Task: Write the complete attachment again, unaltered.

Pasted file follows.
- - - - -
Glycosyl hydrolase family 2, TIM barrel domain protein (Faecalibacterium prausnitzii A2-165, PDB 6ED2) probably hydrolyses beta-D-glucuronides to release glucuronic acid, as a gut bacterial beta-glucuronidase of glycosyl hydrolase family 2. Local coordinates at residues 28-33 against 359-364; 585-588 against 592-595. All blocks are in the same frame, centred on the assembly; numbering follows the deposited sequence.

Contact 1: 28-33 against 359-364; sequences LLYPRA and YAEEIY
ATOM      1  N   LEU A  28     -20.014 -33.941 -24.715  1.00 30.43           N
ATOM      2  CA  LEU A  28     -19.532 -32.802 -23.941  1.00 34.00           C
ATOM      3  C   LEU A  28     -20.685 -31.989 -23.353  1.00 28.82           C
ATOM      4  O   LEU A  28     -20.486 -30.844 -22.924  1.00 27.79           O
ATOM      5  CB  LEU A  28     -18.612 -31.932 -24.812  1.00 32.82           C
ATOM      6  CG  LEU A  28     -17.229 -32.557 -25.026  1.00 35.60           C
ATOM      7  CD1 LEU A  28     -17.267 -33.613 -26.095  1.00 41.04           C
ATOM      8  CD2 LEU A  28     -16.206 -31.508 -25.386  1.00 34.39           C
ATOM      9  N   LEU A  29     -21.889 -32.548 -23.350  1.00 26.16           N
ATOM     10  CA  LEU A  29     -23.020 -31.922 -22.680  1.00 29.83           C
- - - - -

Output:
Glycosyl hydrolase family 2, TIM barrel domain protein (Faecalibacterium prausnitzii A2-165, PDB 6ED2) probably hydrolyses beta-D-glucuronides to release glucuronic acid, as a gut bacterial beta-glucuronidase of glycosyl hydrolase family 2. Local coordinates at residues 28-33 against 359-364; 585-588 against 592-595. All blocks are in the same frame, centred on the assembly; numbering follows the deposited sequence.

Contact 1: 28-33 against 359-364; sequences LLYPRA and YAEEIY
ATOM      1  N   LEU A  28     -20.014 -33.941 -24.715  1.00 30.43           N
ATOM      2  CA  LEU A  28     -19.532 -32.802 -23.941  1.00 34.00           C
ATOM      3  C   LEU A  28     -20.685 -31.989 -23.353  1.00 28.82           C
ATOM      4  O   LEU A  28     -20.486 -30.844 -22.924  1.00 27.79           O
ATOM      5  CB  LEU A  28     -18.612 -31.932 -24.812  1.00 32.82           C
ATOM      6  CG  LEU A  28     -17.229 -32.557 -25.026  1.00 35.60           C
ATOM      7  CD1 LEU A  28     -17.267 -33.613 -26.095  1.00 41.04           C
ATOM      8  CD2 LEU A  28     -16.206 -31.508 -25.386  1.00 34.39           C
ATOM      9  N   LEU A  29     -21.889 -32.548 -23.350  1.00 26.16           N
ATOM     10  CA  LEU A  29     -23.020 -31.922 -22.680  1.00 29.83           C